All this is to say that I've grappled with the head-shaving thing before. Been there, done that. So now, it just aint no thang.
Q. Am I going to seek any other alternative/complementary therapies to help my body undergo this intense process?
A. Yes! A few of you had asked in the past if I was considering alternative treatment, and I am. I like to use the term "complementary," because it is more inclusive and implies that I will seek out several healing modalities during this journey.
My former herbalist and boss recommended I have a consultation with the folks at the Mederi Foundation in Ashland, Oregon. (I can do it by phone). My understanding is that they will look at all the materials my current doctors have collected (blood tests, lab reports etc) and go over the list of all the medications I've been prescribed. With that information, they will design a herbal protocol and diet plan specifically for me, as well as introduce a spiritual component that I can practice during my healing time.
Skeptics, be calmed. This avenue has been hotly debated within the immediate family zone and I have promised to cross-reference all their suggestions and be savvy enough to make sure they're not selling me snake oil.
Q. What will I be able to eat while I'm on chemotherapy?
A. Am hoping the Oregon peeps will come through with a diet plan that's perfectly nourishing and easy to prepare. In the meantime, Chemo Nurse Anna wisely counseled me to avoid eating my favorite things during the onset of this medicine. Simply because, were I to become violently ill in the next few weeks, I would never ever want to eat any of those things again in my life! Smart cookie.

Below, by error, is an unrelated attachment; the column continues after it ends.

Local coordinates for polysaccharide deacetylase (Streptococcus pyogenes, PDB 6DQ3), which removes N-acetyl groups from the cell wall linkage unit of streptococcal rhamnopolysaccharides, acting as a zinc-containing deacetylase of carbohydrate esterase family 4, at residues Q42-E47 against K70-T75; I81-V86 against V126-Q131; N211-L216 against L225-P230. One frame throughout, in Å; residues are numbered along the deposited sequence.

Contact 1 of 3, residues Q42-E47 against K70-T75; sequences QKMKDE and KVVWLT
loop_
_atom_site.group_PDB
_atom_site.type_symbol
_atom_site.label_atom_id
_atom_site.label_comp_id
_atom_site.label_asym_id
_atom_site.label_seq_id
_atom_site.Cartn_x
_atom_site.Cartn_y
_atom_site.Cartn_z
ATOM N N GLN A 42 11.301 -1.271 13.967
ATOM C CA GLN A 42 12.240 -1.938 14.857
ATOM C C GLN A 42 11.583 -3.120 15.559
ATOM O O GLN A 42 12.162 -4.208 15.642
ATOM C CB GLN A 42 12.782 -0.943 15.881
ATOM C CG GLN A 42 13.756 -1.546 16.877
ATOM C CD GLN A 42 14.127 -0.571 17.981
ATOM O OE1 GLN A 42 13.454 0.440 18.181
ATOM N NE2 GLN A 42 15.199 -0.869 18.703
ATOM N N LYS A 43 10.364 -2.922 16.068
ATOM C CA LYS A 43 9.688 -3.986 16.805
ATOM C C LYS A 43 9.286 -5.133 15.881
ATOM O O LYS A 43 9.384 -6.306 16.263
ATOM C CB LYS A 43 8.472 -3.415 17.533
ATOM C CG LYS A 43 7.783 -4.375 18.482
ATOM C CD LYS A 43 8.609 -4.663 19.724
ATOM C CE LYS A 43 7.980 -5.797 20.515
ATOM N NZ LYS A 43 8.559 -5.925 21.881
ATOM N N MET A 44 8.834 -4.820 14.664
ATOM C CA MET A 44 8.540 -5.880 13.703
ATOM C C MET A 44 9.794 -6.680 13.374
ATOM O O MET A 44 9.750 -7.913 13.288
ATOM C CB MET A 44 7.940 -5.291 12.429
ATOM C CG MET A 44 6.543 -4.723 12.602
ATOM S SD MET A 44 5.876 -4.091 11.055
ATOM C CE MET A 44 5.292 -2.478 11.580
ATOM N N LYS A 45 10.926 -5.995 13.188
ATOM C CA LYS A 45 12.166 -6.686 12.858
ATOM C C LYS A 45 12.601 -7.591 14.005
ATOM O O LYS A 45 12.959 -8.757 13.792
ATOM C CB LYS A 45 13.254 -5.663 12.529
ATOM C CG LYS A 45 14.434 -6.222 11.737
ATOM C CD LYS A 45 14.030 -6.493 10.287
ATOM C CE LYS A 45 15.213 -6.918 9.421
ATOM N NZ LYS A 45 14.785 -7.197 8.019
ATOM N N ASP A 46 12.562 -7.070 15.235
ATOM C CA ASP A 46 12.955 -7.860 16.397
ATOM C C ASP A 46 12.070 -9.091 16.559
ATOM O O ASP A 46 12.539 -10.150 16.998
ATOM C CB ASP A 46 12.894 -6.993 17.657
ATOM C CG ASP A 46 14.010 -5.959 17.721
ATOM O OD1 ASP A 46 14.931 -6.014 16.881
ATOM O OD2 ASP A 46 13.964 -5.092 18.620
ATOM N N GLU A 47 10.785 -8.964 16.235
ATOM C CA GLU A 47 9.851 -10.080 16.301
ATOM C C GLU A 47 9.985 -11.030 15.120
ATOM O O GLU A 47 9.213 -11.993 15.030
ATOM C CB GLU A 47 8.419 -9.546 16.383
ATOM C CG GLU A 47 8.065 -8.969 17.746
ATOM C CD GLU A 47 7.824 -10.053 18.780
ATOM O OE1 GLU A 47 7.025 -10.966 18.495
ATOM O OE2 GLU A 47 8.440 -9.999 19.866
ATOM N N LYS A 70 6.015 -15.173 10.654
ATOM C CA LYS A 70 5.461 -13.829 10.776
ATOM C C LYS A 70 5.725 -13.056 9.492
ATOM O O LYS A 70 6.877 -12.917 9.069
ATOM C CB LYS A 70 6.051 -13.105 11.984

Also though, I know it's only been like 36 hours, but I think I can already tell that Mega-Spleen took a hit with the first round of the Chemo. That terrible pressure on my stomach—the feeling of organs pushing up against ribs—I swear, it's diminishing! Soon I will be able to eat like I was meant to eat! Did someone say Fourth Meal?
Q. How important is drinking water?
So important. Anna said that people who like drinking water and know how to stay hydrated respond infinitely better to the chemotherapy and feel less harsh side effects. Makes sense to me—so many dead cells left behind that need to be washed away! I have always been a fan of water, but now I have to give another shout-out to Abby Riley, who introduced me to the "adult sippy cup" I've been toting around since my first trip to Target. (see photo). I can drink while laying down and not spilling all over myself! Love. It.
Q. What about alcohol use and sexuality?
A. I add that question as an excuse to copy word-for-word what's written in the little pamphlet they gave me.
Please do not use alcohol on the day of your treatment. Occasional alcohol may be ok.
Chemotherapy will not harm your sexual partner. No one can contract cancer from you. It is ok to carry on with sexual relations. The only time you will be asked to refrain from sexual relations is if your blood counts are low.
Any more questions?